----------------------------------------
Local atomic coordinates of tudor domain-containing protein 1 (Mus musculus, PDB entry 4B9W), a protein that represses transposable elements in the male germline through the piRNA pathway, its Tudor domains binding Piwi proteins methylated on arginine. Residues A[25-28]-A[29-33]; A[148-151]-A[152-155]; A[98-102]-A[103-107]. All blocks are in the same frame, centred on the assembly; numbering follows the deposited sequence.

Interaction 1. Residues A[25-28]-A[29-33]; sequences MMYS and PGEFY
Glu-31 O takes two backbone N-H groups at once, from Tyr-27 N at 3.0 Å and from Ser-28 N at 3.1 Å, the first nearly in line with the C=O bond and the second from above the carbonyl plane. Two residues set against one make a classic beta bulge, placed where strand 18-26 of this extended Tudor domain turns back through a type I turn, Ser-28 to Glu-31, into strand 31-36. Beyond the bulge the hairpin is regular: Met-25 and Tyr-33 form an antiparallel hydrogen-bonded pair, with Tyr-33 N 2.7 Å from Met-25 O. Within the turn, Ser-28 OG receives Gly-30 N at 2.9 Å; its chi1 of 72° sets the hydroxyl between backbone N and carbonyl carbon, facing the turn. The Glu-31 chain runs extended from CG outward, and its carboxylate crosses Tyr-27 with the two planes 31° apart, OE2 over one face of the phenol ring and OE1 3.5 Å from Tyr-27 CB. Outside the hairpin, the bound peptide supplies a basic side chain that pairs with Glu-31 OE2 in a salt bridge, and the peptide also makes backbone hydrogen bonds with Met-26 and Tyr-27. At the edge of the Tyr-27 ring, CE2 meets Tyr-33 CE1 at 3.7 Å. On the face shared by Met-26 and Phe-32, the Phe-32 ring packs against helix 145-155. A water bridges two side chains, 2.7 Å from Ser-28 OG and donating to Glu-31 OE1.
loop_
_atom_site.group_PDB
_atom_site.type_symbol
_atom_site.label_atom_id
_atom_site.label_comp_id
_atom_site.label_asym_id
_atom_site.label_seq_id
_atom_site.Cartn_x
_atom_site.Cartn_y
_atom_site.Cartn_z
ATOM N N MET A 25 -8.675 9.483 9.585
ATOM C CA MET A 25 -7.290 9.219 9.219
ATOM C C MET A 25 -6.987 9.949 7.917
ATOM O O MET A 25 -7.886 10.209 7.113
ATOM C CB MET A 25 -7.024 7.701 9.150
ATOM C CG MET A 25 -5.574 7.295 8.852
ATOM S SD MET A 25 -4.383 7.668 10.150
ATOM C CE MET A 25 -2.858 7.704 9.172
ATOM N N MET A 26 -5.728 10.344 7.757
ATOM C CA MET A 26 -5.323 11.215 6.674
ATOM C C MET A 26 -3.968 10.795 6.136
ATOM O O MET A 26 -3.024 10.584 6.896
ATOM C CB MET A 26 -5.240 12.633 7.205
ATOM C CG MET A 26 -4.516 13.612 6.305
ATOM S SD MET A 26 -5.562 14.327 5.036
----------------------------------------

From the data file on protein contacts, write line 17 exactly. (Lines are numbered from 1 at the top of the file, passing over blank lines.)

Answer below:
ATOM O O MET A 25 -7.886 10.209 7.113